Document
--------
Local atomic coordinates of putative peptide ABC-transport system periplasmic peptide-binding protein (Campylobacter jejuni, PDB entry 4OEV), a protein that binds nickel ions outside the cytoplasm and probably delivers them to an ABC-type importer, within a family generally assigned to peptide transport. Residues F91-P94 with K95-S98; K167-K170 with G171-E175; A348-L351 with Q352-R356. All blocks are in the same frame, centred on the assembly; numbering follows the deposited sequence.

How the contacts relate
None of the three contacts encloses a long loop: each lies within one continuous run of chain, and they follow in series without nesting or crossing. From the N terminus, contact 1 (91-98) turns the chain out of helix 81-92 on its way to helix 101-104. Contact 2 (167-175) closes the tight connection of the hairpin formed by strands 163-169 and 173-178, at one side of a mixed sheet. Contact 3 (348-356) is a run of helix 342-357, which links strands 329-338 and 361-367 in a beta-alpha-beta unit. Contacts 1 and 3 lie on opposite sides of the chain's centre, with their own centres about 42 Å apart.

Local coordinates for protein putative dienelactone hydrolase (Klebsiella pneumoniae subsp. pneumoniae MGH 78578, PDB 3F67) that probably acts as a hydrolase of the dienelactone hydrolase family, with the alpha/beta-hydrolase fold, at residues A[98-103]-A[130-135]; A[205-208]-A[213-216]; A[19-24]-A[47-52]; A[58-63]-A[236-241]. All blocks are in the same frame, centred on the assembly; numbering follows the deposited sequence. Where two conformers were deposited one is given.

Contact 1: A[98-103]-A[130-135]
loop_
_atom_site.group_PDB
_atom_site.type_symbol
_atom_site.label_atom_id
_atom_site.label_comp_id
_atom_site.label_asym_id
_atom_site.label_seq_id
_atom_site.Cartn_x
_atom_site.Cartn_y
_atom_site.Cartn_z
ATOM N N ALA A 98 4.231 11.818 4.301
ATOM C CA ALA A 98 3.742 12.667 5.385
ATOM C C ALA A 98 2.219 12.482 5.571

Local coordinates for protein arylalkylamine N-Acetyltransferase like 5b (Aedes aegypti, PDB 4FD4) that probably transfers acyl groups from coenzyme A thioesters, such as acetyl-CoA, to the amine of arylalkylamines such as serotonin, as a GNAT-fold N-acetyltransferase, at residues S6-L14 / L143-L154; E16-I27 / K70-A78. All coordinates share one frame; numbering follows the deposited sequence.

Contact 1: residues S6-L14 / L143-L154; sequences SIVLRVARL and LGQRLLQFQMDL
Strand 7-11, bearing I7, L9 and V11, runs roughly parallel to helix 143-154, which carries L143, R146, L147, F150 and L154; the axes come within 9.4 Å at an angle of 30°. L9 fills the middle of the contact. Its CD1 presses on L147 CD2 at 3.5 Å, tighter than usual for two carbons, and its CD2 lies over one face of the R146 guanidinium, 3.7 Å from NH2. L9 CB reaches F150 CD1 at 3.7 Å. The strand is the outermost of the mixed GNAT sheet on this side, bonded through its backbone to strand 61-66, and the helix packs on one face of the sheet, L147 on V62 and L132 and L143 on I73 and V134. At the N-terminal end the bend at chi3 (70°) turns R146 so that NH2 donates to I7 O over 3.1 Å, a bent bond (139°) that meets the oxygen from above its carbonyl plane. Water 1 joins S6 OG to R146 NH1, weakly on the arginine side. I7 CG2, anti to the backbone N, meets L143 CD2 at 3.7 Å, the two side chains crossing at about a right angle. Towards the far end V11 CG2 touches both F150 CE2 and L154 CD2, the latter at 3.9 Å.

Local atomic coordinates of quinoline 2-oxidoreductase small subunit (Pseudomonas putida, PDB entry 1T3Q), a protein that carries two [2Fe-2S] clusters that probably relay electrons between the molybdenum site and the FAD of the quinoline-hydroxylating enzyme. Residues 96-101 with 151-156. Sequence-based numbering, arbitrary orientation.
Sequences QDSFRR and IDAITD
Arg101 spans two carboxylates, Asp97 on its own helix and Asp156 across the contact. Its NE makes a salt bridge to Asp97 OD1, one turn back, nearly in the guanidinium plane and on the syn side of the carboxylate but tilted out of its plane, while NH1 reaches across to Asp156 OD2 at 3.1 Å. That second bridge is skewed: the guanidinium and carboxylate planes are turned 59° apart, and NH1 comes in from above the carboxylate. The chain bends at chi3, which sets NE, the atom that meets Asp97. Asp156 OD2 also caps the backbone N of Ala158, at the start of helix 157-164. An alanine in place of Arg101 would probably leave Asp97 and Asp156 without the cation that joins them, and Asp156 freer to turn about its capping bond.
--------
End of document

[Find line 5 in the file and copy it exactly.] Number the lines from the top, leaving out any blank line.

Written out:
Contact 1: A[98-103]-A[130-135]